We know that insomnia is closely associated with many mental illnesses, both as a symptom and a potential trigger. Recently Black Dog Institute researchers, in partnership with the Australian National University, University of Sydney and University of Virginia, have trialled SHUTi™ or Sleep Healthy Using the Internet, to see if it also stops people with some symptoms from developing depression. In this study, SHUTi™ was delivered online to over 500 Australians. A further 500 Australians were allocated to another online program containing information about general health. Our results from this study showed that the SHUTi™ treatment group experienced significantly reduced insomnia, anxiety and depression, with these improvements persisting for at least six months. This follows on from a series of other trials in which SHUTi was found to show positive improvements in insomnia severity, sleep efficiency, sleep onset latency, and wake after sleep onset, as well as improvements in depression, anxiety, and fatigue.

Although ehealth websites, such as SHUTi™, are run as commercial companies in the USA, through our research partnership with the University of Virginia, Black Dog Institute have negotiated a reduced rate to enable Australian’s access to this effective program through BeHealth Solutions. If you are interested in signing up to use SHUTi™, please follow the link at the page below. In addition to the reduction in costs for each Australian accessing the program though Black Dog Institute, BeHealth Solutions will also provide a small amount of funding back to Black Dog Institute to enable ongoing research and development into effective preventative programs for depression and anxiety.

Read full article here >>>

smh.com.au – 18th January, 2016

The increasing public sentiment and media reports that logging off social media will solve mental health problems are not only completely unfounded but could actually be damaging.

Decades of research has shown very clearly that mental illness and suicide are extremely complex. Attempting to identify a single cause oversimplifies the nature of mental illness and is a very dangerous path to take.

Those experiencing poor mental health are usually in a vulnerable and sensitive state. The perpetuation of quick fixes may encourage individuals to think they can “snap out of it” and delay seeking clinical care. From here, it can be a slippery slope to feelings of shame, failure and worthlessness at not being “cured” by such simplistic advice.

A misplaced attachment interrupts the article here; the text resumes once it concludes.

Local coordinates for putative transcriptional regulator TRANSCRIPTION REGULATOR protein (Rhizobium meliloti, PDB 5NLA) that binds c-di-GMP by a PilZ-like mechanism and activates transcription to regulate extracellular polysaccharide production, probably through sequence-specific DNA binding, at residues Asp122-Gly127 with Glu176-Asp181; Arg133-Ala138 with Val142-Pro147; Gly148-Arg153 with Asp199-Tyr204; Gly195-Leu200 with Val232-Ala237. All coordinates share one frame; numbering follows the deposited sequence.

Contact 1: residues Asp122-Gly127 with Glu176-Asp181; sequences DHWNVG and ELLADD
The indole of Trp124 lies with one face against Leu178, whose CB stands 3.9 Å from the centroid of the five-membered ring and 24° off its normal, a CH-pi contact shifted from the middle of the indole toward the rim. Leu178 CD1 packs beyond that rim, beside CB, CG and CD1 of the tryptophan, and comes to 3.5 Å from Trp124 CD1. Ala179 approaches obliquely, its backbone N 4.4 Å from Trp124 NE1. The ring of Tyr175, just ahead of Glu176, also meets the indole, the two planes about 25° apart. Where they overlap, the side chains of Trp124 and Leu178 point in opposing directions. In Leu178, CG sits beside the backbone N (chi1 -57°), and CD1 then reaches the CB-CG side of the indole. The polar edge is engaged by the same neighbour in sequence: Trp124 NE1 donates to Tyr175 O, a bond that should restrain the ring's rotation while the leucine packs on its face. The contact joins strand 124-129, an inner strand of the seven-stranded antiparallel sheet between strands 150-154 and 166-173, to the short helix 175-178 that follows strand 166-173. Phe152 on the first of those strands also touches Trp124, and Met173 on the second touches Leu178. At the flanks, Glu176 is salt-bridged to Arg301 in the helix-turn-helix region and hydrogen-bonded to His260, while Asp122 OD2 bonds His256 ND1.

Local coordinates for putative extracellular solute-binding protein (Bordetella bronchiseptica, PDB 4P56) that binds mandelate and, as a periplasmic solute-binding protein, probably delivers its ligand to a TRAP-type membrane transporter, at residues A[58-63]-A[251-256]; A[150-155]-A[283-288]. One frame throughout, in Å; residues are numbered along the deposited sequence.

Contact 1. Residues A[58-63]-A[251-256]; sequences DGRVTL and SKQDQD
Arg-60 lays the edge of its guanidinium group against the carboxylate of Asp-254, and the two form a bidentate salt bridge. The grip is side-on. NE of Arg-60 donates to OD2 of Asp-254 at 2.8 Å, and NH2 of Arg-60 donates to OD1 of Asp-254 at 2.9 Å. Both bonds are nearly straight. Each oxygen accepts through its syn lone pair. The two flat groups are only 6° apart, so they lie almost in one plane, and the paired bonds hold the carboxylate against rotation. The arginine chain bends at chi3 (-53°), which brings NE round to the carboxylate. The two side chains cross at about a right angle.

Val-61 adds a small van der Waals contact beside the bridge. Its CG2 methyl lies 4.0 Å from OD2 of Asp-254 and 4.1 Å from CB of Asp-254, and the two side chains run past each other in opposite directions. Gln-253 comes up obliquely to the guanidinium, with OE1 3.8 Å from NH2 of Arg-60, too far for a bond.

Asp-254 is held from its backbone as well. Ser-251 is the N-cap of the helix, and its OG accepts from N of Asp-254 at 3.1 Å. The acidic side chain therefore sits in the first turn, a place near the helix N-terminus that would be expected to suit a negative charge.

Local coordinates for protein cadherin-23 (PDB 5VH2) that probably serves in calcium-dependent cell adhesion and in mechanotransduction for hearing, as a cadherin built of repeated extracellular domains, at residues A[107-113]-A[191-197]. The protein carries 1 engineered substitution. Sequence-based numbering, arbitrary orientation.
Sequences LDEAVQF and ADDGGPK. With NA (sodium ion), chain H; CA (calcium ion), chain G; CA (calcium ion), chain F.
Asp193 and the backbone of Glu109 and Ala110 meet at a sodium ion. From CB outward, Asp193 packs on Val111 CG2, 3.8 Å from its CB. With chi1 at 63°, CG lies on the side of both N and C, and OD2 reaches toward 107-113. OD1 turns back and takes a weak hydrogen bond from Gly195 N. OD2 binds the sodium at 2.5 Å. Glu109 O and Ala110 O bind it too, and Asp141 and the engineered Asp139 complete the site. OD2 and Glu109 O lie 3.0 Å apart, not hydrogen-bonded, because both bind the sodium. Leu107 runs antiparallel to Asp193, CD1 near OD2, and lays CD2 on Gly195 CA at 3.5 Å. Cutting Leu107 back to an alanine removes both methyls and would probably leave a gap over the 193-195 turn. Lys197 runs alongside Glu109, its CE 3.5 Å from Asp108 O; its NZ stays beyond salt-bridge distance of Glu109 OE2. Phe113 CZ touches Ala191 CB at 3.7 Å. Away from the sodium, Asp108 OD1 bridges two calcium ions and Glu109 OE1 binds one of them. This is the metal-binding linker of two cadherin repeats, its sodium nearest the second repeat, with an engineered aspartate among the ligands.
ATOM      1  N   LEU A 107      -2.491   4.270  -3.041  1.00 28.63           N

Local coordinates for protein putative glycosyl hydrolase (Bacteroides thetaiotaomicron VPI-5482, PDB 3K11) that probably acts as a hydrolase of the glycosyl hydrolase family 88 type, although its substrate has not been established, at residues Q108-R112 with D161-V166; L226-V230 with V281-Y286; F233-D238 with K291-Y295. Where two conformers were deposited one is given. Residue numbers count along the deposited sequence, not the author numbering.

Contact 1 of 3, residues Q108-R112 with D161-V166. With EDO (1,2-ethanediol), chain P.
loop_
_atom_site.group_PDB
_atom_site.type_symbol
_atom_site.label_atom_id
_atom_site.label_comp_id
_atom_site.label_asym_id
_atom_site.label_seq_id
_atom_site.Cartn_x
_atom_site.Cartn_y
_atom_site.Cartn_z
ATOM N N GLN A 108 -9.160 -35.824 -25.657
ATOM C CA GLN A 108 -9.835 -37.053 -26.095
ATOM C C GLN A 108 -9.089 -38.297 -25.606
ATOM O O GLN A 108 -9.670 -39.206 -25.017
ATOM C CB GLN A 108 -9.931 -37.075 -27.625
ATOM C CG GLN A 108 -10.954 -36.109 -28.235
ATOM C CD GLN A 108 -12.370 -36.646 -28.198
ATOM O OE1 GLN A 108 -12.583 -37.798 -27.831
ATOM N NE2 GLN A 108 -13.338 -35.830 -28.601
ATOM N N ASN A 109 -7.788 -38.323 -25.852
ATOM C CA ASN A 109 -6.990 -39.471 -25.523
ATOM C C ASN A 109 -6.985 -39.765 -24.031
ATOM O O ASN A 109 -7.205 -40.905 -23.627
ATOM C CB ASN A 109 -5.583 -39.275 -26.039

From a research perspective, the internet and social media have been around long enough for us to examine some of the impacts they have had on the community. Let me say upfront that there is almost no quality scientific evidence showing a direct causal link between social media, suicide and mental illness. The general consensus among both researchers and clinicians globally is that online interactions can actually have a positive impact on those experiencing a mental health problem.

Why is this the case? The internet enables quick and anonymous access to quality information. Social media enables broad dissemination of that information. Reputable mental health organisations such as Black Dog Institute and Beyondblue have large Facebook and Twitter followings and they use these to regularly share helpful and relevant advice. Other organisations, including headspace and SANE, provide online forums where people can obtain more tailored support from clinically qualified moderators. These have been instrumental in increasing emotional support for those who are experiencing a mental illness or caring for another.

Read full article here >>>

 

Well, October is well an truly over, and I have finished my month of posts for Mental Health Awareness month. I have shared a lot about what goes on in this crazy little head of mine. Hopefully some of it has helped some of you to feel ‘normal’.

I would really like to thank every one who contacted me in their own little way to show support, share a similar story or just reach out. Anxiety and depression is only going to be easier to deal with when you let yourself be vulnerable enough to allow others to help. The voices in our heads are there to test us, and we have the power to turn the volume down.

It is so wonderfully okay to feel low. It is also a treat to feel good. You will survive both emotions and all the little twinges in between.

Don’t worry I’m not going to stop writing. I won’t be writing every day, but I am going to make the effort to write more often than I was. It is such good therapy for me.

And as always, I would love to hear what you are going to do to help improve your mental health.

Thanks for joining me!

Llew

Three years ago, my daughter started school. And surprisingly for me it felt like it was my first day at school as well. Not only did my daughter have to make new friends, and start a whole new chapter in her life, but so did I.

And it was something I never expected to experience. That first day at school feeling.

I was working four days a week at the time my daughter started school. It meant having to take a week off work, just to be able to be there for the late starts and early finishing times. The second week I went back to work and we had to use before and after school care. It was stressful even though my daughter had been in long day care since she was one.